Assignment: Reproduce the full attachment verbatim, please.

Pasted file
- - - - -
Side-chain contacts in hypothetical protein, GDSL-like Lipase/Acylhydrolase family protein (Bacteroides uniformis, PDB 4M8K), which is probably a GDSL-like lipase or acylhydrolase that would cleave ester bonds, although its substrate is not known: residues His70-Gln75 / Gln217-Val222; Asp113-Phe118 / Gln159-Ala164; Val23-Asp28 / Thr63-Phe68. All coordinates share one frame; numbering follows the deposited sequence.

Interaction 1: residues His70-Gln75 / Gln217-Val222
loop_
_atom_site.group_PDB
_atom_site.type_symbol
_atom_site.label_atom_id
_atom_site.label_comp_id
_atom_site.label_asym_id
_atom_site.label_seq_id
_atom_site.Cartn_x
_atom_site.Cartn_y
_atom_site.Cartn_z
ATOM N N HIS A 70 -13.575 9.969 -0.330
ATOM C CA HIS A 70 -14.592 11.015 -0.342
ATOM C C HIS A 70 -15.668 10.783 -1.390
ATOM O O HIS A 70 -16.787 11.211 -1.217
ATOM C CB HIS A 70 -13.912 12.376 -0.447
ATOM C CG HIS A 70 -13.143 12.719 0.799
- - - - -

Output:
Side-chain contacts in hypothetical protein, GDSL-like Lipase/Acylhydrolase family protein (Bacteroides uniformis, PDB 4M8K), which is probably a GDSL-like lipase or acylhydrolase that would cleave ester bonds, although its substrate is not known: residues His70-Gln75 / Gln217-Val222; Asp113-Phe118 / Gln159-Ala164; Val23-Asp28 / Thr63-Phe68. All coordinates share one frame; numbering follows the deposited sequence.

Interaction 1: residues His70-Gln75 / Gln217-Val222
loop_
_atom_site.group_PDB
_atom_site.type_symbol
_atom_site.label_atom_id
_atom_site.label_comp_id
_atom_site.label_asym_id
_atom_site.label_seq_id
_atom_site.Cartn_x
_atom_site.Cartn_y
_atom_site.Cartn_z
ATOM N N HIS A 70 -13.575 9.969 -0.330
ATOM C CA HIS A 70 -14.592 11.015 -0.342
ATOM C C HIS A 70 -15.668 10.783 -1.390
ATOM O O HIS A 70 -16.787 11.211 -1.217
ATOM C CB HIS A 70 -13.912 12.376 -0.447
ATOM C CG HIS A 70 -13.143 12.719 0.799